Sydney: A robotic mini-submarine deployed to search for the crashed MH370’s debris today resumed the hunt after eight days of suspended operations ahead of its final week of scouring the Indian Ocean seabed, which will now be mapped to locate the final resting place of the jet.
Bluefin-21, a US Navy probe equipped with side-scan sonar, was redeployed from Australian Navy ship Ocean Shield and is currently continuing its underwater search, Australia’s Joint Agency Coordination Centre (JACC) coordinating the multinational hunt said in a statement.
“The Autonomous Underwater Vehicle, Bluefin-21, was deployed from the vessel around 2am this morning. It remains underwater on its search mission,” the statement said.
The underwater search for the wreckage of the Malaysia Airlines Flight – that mysteriously went missing on March 8 with 239 people, including 5 Indians on board – was put on hold last week due to technical issues.
The Bluefin – which can plunge to a depth of some 4,500 metres – and the transponder were damaged when the vehicle was being hoisted onto the deck of the ship following which the unmanned mini-sub was pulled from the water.
It resumed the search in the remote area of several transmissions that authorities believe came from the missing aircraft’s black box recorders.
“Over the next week, Bluefin-21 will search the remaining areas in the vicinity of the acoustic signals detected in early April by the Towed Pinger Locator deployed from Ocean Shield that are within its depth operating limits.
“This continues the process that will ultimately enable the search team to discount or confirm the area of the acoustic signals as the final resting place of MH370,” the JACC said.
Ocean Shield will depart the search area on May 28 and return to the Fleet Base on May 31 where it will demobilise the Bluefin and disembark the support team.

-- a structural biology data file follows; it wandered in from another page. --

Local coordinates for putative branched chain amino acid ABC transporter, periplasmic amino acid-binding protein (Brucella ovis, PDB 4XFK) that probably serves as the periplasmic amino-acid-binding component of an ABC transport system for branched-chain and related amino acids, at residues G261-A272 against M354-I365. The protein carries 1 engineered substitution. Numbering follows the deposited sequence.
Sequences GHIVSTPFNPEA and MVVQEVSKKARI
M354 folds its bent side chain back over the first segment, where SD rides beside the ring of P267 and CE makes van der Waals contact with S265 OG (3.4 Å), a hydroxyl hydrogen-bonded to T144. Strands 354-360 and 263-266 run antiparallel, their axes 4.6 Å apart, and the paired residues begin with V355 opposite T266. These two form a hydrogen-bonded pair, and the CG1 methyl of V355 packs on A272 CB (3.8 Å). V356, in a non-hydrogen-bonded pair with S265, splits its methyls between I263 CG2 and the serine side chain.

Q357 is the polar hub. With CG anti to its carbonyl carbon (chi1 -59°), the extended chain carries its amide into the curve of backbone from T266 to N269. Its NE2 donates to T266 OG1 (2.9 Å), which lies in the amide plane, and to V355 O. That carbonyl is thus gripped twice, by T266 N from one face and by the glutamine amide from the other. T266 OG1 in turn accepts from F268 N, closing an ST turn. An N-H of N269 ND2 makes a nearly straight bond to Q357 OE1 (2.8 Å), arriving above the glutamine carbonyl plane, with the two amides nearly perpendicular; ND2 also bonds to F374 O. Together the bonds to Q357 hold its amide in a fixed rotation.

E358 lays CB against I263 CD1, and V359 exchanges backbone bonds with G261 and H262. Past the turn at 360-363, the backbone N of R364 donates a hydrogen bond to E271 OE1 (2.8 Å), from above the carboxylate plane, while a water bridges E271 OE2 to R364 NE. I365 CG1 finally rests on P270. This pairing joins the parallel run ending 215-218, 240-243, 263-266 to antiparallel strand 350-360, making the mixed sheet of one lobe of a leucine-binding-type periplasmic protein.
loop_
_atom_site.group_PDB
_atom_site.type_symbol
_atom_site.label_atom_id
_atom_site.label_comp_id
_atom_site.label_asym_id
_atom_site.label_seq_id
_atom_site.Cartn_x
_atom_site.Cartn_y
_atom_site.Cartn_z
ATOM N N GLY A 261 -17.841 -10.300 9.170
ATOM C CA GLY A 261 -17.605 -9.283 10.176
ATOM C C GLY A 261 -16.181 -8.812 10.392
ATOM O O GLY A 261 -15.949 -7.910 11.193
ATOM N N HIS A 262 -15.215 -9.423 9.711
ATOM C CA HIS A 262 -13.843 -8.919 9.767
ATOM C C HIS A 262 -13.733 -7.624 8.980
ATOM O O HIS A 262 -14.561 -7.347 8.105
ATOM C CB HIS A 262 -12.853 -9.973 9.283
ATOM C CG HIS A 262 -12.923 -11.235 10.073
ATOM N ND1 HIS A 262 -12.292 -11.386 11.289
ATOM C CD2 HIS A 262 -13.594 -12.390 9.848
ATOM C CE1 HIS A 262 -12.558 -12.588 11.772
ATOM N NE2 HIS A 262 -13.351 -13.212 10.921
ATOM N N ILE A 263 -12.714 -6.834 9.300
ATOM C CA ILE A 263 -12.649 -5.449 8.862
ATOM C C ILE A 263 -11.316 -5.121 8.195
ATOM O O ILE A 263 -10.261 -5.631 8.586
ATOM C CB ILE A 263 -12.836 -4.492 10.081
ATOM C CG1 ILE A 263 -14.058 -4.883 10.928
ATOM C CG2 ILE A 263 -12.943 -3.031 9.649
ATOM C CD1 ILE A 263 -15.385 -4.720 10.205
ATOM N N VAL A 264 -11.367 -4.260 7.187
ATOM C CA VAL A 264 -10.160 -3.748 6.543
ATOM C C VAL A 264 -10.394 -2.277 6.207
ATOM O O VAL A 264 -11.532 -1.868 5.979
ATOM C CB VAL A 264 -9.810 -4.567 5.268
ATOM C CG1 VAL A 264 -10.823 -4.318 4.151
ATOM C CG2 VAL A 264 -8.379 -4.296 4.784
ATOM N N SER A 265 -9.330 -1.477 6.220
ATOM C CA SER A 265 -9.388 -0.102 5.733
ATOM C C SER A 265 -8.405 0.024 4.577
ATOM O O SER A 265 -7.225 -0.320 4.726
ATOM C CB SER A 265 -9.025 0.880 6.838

The Chinese survey ship Zhu Kezhen departed Fremantle yesterday to begin conducting the bathymetric survey of the areas provided by the Australian Transport Safety Bureau. The bathymetric survey — or mapping of the ocean floor — is being
done in preparation for a commercially contracted deep ocean search, including towed side-scan sonar operations.
“Chinese ship Haixun 01 will today begin transiting to the survey area to support the survey operations, including the weekly transportation of survey data to Fremantle for further processing by Geoscience Australia,” the JACC said.
Australia has been leading the hunt for the Boeing 777-200, believed to have crashed in the southern Indian Ocean but despite a massive air and sea search, no sign of any wreckage has yet been found.
The mystery of the missing plane has baffled aviation and security authorities who have so far not succeeded in tracking the jet despite deploying hi-tech radar and other gadgets.
The search for the jet has been exhausting and expensive with estimates suggesting it may cost nearly USD 60 million.